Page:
What To Do When: My supervisor wants to be a co-author of my paper?
An expert provided an answer on a tricky question on academic integrity. It was previously published in the regular ENAI newsletter (August 7th, 2018).
Questions about authorship and attribution are among the most common and most difficult in academia. While clear and helpful guidelines, such as those put forth by the International Committee of Medical Journal Editors (ICMJE), are readily available, pressure to include a supervisor or high-profile associate can be intense, especially early in one’s academic career.
Consider the following scenario:
Rebecca, a first-year PhD student, has just finished her first research study and shares a draft with her supervisor of an article based on her study, in final preparation for submission to a scholarly journal. Rebecca’s supervisor returns a draft of the article with comments and minor editing suggestions, and has also added his own name, the lab supervisor’s name, and the names of two high-profile colleagues who had no involvement in the study, to the revised draft, with a note to make the corrections and then submit. Rebecca knows that none of the newly added names meets the technical requirements for authorship, but what can she do?
First, it would be wise for Rebecca to get a sense of the norms of both her discipline and for the academic culture at her university and program. While most journal editors agree that only those who make substantive contributions to the academic work should be included as authors, authorship expectations can vary widely depending on disciplinary and institutional culture. Knowing what is customary can help dictate how best to proceed.
Next, Rebecca will need to make an honest assessment of risks she is likely to face if she objects to the gift- or honorary authors. Factors to consider include her supervisor’s openness to being challenged, his status in the university and scholarly community, and her own status within the university and the discipline. Is she willing to face potential repercussions that could include losing her position? Once she understands the risks and the norms, potential responses include the following:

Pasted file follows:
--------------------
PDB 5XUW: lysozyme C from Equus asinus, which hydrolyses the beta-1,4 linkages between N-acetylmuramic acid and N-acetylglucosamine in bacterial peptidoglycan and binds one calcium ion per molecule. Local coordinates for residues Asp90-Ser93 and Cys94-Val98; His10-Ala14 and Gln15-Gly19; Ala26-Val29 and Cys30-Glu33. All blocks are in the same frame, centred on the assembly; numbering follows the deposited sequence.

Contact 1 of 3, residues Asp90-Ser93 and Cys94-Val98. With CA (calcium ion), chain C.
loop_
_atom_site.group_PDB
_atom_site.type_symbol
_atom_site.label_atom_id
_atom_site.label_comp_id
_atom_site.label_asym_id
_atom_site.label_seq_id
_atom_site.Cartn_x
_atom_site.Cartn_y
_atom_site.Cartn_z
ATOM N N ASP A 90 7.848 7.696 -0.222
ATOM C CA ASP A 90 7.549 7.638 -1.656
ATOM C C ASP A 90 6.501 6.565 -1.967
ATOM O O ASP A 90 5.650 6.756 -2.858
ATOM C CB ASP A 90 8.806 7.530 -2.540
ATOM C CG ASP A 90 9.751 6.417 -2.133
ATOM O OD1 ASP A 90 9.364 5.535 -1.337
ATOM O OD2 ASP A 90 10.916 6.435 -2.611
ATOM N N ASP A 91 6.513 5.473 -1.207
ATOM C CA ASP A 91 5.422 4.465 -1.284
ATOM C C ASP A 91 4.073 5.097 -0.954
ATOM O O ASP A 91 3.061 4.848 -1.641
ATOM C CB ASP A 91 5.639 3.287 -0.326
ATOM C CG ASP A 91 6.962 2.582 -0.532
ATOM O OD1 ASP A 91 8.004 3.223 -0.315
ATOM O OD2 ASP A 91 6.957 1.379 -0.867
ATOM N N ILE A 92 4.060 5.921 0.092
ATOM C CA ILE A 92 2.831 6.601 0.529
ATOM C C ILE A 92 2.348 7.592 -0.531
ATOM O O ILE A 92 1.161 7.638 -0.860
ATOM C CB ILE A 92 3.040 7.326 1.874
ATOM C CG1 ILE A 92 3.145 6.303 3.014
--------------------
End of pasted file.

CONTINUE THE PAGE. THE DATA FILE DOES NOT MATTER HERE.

Rebecca could ask to speak to her supervisor and express her concerns, requesting an explanation as to why the names were added. As a very junior researcher, it is, of course, legitimate, to ask about anything about which one has concerns. The primary risk is offending or alienating the supervisor, so maximum tact should be used in order to preserve the relationship.
Especially if gift authorship is not the norm at the institution, Rebecca might choose instead to speak with one of her supervisor’s peers or superiors for advice or assistance. This carries an even greater risk of offending the supervisor, but may open the possibility of finding another supervisor. It should be noted that one must always assume that colleagues will share information with each other, and that if gift-authorship is the cultural norm, this course of action will almost certainly alienate Rebecca from not only her supervisor but also the others.
Rebecca could circulate the article to those added as authors, with a message that says that her supervisor has added them and she wants to let them review the article, because as they are listed as authors, they will be held responsible for its contents. This is a less-directly confrontational choice, but still carries some risks. What makes it an attractive option is that it has the potential to open up space for discussion. It may be that the newly listed authors were unaware of their inclusion and will request to be removed. It is also possible, however, that Rebecca will be seen as hostile or disruptive, or that this action too will offend or alienate her supervisor. (I personally like this option because it affords each listed author the choice to opt in or out.)
Rebecca could decide to submit the paper with only her name, or only her name and that of her supervisor. This, of course, risks alienating the supervisor and potentially the authors whose names were added and then removed, should the paper be accepted and published. Not bringing the issue up directly also virtually guarantees that the situation will repeat itself the next time Rebecca submits a draft to her supervisor.
Rebecca could do as her supervisor suggests and simply submit the paper with guest authors. While this course of action seems the least risky to Rebecca in the immediate sense, not only is it a breach of most publications guidelines, it also opens Rebecca and her supervisor to the possibility that if the other people listed as authors were not consulted, they could potentially object.
Lastly, Rebecca could simply decide not to submit the paper for publication, or even to leave the program entirely. While the risk of this choice to Rebecca is obvious, perhaps less obvious is the harm to academia in general when young scholars are discouraged early in their careers by demands that they share credit with scholars who did not actually contribute to their work. This is but one reason why the practice of guest authorship is a concern to us all.
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